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Our opinion: Find long-term energy answers

We find the news that President Joe Biden is releasing a million barrels of gasoline from a federal reserve more of a frustration than a relief.

Releasing petroleum from reserves is a short-term band-aid that carries real risks. If a crisis or prolonged economic downturn comes, the U.S. may well regret tapping into this supply.

The United States instead should be pursuing long-term solutions — promoting or incentivizing the production of domestic oil and gas and investment in increased refinery capacity.

As we have editorialized before, the benefits of developing domestic energy sources can be seen right here in our communities. Our economic fortunes as a region over the past 20 years have been thankfully better than communities that lack natural gas to drill, like counties further west and southeast of us, or have refused to allow the production of domestic oil and gas due to environmental alarmism, such as upstate New York.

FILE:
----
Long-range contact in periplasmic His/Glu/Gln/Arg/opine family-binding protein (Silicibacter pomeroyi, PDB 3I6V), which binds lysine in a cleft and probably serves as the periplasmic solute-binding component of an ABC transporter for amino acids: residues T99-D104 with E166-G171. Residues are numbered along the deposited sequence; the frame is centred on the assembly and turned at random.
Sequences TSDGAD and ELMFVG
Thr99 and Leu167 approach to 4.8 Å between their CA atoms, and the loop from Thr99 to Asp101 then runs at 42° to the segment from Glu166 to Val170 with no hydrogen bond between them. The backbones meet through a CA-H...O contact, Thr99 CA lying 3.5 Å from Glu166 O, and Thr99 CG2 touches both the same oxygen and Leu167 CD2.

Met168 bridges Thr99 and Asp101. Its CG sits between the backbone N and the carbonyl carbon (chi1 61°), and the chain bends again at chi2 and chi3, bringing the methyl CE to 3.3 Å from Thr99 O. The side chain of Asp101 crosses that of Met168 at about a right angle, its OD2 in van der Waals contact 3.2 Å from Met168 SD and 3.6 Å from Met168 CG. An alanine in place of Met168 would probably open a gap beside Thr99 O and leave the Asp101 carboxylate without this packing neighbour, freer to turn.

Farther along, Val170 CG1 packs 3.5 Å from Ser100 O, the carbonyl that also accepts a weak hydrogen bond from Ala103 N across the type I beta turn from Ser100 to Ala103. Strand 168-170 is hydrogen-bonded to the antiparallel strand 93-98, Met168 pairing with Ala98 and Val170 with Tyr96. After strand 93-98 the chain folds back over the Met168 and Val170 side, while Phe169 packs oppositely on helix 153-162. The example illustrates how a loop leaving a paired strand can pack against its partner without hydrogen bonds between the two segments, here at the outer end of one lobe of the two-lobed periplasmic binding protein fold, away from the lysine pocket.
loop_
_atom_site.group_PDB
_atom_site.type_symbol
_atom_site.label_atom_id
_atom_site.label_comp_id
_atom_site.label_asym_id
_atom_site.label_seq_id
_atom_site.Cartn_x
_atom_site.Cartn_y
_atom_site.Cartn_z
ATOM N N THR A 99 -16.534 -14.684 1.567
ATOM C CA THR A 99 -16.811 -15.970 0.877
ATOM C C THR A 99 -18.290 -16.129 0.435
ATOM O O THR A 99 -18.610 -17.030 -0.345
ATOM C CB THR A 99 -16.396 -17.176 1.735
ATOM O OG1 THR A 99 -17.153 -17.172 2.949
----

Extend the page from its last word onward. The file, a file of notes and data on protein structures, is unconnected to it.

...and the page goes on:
It is frankly hard for us to understand how an industry that has created decent-paying jobs in our countryside, brought needed state-fee revenues for important projects in our communities and has fulfilled the obligations of our evolving understanding of public and environmental safety can continue to be maligned by some in our region.

It becomes harder to understand when the underlying facts — that our society requires the consumption of energy — leads our leaders to reckless “solutions” like the release of gasoline from a reserve, as reported by the Associated Press. And harder still to understand when we reflect on the truth that the pursuit of more renewable energy — retrofitting dams to generate hydroelectric power and promoting research into affordable battery capacity so that solar and wind can become more viable — can happen concurrently with the production of oil and gas.

We hope our state lawmakers and community leaders can understand the need to balance an appreciation for the environment with the necessity of meeting the energy needs of working families and their employers. We recognize and hope they recognize the first step is to resist the tactics of demonizing an industry that contributes so much to the successes of our nation and our society.

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